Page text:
...Continued from page 1

More than a third of them were killed, and the survivors were harassed by the FBI for most of the rest of their lives - even the ones who later fought with US forces in WWII.

Finally, last week, a memorial to thephoto: interior tolbiac station members of the Abraham Lincoln Brigade, was erected on the campus of the University of Washington in Seattle. About 20 of the remaining veterans showed up for the ceremony.

Brigade members were made honorary citizens of Spain a few years ago and there are memorials to them in Europe, but this is the first one in the United States.

The Météor's huge station at the end of the line at Tolbiac.

A quick look around the Web turned up a number of sites with information about the Abraham Lincoln Brigade. If you are interested, this is the place to start in English, and here is another in Spanish, by Manuel Sanromà.

News from The Tocqueville Connection:

I looked over 'The Tocqueville Connection' this week and found a number of items that will appear in this issue of Metropole, so I looked at their 'Op-Ed' page and found a piece entitled 'French Businesses Are Too Timid' by Patrick Chamorel. If they are, they should take lessons from the government's tax collectors.

Africa Goes Online

If you mention 'Africa' many people automatically think of chaos and confusion. But Africa is a whole continent with hundreds of millions of inhabitants. There are no African media conglomos, but there is the Internet. To get plugged into this a Norwegian outfit has put together a 'gateway' index of over 2,000 links, sorted by countries and subjects. This also includes 'Africa Update,' a continent-wide news source.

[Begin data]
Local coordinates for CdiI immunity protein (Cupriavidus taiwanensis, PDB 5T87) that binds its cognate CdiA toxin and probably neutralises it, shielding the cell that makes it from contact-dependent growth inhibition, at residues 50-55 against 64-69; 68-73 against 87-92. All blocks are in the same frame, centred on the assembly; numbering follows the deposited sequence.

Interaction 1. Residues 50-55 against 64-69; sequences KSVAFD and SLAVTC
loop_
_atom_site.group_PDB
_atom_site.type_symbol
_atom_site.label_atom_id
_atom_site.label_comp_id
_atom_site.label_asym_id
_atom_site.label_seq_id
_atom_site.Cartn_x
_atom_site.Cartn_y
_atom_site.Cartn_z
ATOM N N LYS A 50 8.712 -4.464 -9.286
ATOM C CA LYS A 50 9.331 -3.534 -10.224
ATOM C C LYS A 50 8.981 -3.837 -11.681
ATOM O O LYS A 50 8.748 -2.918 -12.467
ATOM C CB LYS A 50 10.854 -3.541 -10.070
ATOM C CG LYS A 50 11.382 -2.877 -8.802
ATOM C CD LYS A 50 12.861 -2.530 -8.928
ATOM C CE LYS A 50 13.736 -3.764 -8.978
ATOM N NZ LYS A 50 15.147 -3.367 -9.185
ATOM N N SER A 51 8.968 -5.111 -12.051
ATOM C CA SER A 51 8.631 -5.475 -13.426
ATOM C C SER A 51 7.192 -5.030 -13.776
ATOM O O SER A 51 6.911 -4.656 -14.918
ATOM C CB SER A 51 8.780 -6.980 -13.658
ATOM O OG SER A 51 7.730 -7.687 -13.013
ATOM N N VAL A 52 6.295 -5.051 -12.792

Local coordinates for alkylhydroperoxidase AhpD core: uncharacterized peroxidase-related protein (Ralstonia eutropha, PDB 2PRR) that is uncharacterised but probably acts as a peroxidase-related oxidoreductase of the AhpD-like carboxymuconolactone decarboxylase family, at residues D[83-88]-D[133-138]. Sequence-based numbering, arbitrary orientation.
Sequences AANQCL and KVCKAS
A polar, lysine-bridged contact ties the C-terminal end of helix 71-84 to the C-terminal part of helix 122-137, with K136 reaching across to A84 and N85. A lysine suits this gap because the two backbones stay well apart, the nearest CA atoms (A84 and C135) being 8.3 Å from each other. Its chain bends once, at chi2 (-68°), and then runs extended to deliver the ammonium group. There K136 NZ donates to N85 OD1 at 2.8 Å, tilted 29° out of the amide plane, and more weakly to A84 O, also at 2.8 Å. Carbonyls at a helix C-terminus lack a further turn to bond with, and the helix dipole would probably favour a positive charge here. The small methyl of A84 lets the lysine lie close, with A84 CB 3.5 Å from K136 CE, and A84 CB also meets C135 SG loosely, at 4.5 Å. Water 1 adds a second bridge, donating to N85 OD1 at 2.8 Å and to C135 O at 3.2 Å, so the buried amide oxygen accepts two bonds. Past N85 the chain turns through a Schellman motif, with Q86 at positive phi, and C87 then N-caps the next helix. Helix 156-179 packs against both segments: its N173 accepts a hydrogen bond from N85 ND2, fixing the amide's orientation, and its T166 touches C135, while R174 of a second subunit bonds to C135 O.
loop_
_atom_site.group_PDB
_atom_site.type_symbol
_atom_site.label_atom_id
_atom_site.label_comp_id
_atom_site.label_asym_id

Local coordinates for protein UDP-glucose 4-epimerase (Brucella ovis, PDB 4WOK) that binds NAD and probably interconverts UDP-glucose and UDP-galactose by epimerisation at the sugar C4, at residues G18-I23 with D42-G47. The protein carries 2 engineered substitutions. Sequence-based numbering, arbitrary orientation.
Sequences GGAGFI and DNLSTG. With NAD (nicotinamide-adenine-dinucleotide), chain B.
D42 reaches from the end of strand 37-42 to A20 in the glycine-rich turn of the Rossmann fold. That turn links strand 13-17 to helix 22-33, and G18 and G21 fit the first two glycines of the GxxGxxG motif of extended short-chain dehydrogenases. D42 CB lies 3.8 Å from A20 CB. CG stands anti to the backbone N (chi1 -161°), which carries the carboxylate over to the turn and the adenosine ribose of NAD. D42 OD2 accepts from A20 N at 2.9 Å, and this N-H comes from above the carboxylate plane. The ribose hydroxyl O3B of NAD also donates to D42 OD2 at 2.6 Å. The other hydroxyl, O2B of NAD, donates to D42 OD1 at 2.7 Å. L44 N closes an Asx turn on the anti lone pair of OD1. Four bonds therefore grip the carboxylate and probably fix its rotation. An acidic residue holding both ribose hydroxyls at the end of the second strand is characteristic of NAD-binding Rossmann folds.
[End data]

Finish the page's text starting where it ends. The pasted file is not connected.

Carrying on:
Paris is the home town of 'World Music' and a great deal of this originates in Africa. 'Roots World' is a Web site that features 'traditional' performers and their music from all over the world, and they have a large section devoted to African performers. Give it a hit; some of this stuff is not exactly 'traditional' and you'll hear about it here before it gets to a FM station near you.

Tuvalu Goes Online Too

Just south of the equator, at about 180 degrees from wherever zero is, are the South Pacific islands of Tuvalu. If you don't feel like looking them up, thephoto: lancia dialogos island group is north of Fuji and south of the Gilberts, and on the tomorrow side of the dateline.

A last leftover from the auto salon: Lancia's 'Dialogos.' Lousy name; beautiful concept car.

Tuvalu's 9,000 citizens are not overly wealthy. Somebody clever figured out that Tuvalu is entitled to an Internet top-level domain suffix though, and this turns out to be 'dot' and 'T' and 'V,' as in 'bigbucks@tuvalu.tv'

If I understood this correctly, a Canadian company has the exclusive rights to sell this Internet suffix to interested media corporations, and some of the money goes back to help out the government budget of the folks in Tuvalu.

More Virtual Countries

An artist named Fred Forrest apparently made a bit of a name for himself in October 1996 by being the first to have a digital artwork sold at auction at Drouot in Paris.

Now he has organized a 60-day 'contest' in which the prize is a 'territory,' I think, or another piece of digital art, or maybe both. These are also supposed to be 'real' so you can understand my slight confusion. The 'territory' at stake is supposed to be equipped with 'government' buildings and has its proper 'laws.'

Anyhow, you can visit this 'territory' and read about all this as well as pick up the contest 'rules,' which may either be virtual or real or mythical. It's up to you to decide.

This Was Metropole One Year Ago:

Issue 2.42 - 20. October 1997 - This issuecount down Eiffel Tower featured the columns - Café Metropole - 'Broken Promises: Another Ordinary Week' and 'Au Bistro' had - 'Papon Trial Switches from 1942 to 1961.' The issue had one article entitled 'The Great Pencil Hunt, Part Two' and published two eMails; one from John McCulloch about 'Sharing Lunch With Emile' and the other was from Susan Beaupre about 'Seine Boats are Made for Not Walking.' There were two 'Posters of the Week.' Ric's Cartoon of the Week was called 'Trolling Speed?'

The Tour Eiffel Countdown to 31. December 1999:

Only 439 short days left to go.

Regards, Ric
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